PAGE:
## Mathematics Expert Answers Questions about Pi in Honor of Pi Day

03/11/2024
*By **Brooke Coupal*

We’re celebrating pi this Pi Day, and no, we’re not talking about a decadent lemon meringue pie or a creamy pumpkin pie, so you can leave your forks at home.

March 14 is the annual celebration of pi, a number used in mathematics with an infinite amount of decimals that can be rounded to 3.14. Educators have been celebrating the day since the late 1980s, and in 2009, Congress officially declared March 14 as Pi Day.

As an adjunct professor in the Department of Mathematics and Statistics, Matthew Beyranevand ’03, ’10 is very familiar with pi. Beyranevand, who is also the K-12 mathematics coordinator for Chelmsford Public Schools in Chelmsford, Massachusetts, answered our questions about pi in honor of math’s big day.

**Q: What is pi?**

**A:** Pi is a ratio that compares a circle's circumference, the distance around a circle, to its diameter, the straight line from one point of the circle to another that goes through its center. In all cases, the circumference is always about 3.14 times longer than the diameter.

**Q: When was pi discovered?**

**A:** The earliest concrete evidence of recognizing the ratio and determining an approximate value of pi dates back to approximately 1850 B.C.E., when the Babylonians had estimated the value to be approximately 3.16, which is very close to its actual value.

**Q: Why is pi significant in mathematics?**

**A:** Pi is an essential constant that is used in all calculations with circles. What makes pi so unique is that it is an irrational number, meaning it cannot be written as a ratio of two numbers. When irrational numbers are expressed as decimals, they continue forever without repeating. Other irrational numbers are the square root of 2 and Euler’s value of e, which is the base of natural logarithms.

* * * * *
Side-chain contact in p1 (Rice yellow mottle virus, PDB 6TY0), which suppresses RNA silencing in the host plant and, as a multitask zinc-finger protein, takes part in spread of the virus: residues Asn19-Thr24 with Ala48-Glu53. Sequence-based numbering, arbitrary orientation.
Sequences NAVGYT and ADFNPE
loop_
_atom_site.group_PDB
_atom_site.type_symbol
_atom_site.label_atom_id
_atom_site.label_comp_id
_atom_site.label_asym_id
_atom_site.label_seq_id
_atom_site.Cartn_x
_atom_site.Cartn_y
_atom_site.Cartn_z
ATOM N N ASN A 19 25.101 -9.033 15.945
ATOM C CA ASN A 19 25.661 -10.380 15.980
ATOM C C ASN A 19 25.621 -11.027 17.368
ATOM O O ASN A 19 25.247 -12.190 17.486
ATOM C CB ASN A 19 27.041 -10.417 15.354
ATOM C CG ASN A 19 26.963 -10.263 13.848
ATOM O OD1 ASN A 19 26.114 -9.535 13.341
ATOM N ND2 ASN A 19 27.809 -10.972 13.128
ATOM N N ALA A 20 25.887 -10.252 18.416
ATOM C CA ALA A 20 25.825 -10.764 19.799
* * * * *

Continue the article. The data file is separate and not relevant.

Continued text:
**Q: Pi is typically referred to as the decimal 3.14 but some use the fraction 22/7. What are your thoughts on this?**

**A:** It is very frustrating when I see this representation of pi, as it makes it appear that pi is rational and can be written as a ratio of two numbers, which it cannot. I understand the need to have a precise value when doing calculations, but I much prefer using 3.14.

**Q: When are students introduced to pi in Massachusetts?**

**A:** The Massachusetts state standard calls for an introduction and application of pi in seventh grade, and the Chelmsford Public Schools curriculum matches the state standard. We often introduce pi by having students measure the circumference and diameter of different-sized circles using string and a ruler. We then compare how much longer the circumference of each circle is to the diameter, and it always comes out to be a little bit more than three times longer. This helps students see the pattern of the constant relationship and is a fun way for them to discover the approximate value of pi. Years ago, a group of seventh-grade students worked with me to make a math music video on pi.

**Q: Lots of people use Pi Day as an excuse to eat pie. What is your favorite kind of pi(e)?**

**A:** I am a sucker for warm apple pie with a scoop of vanilla ice cream.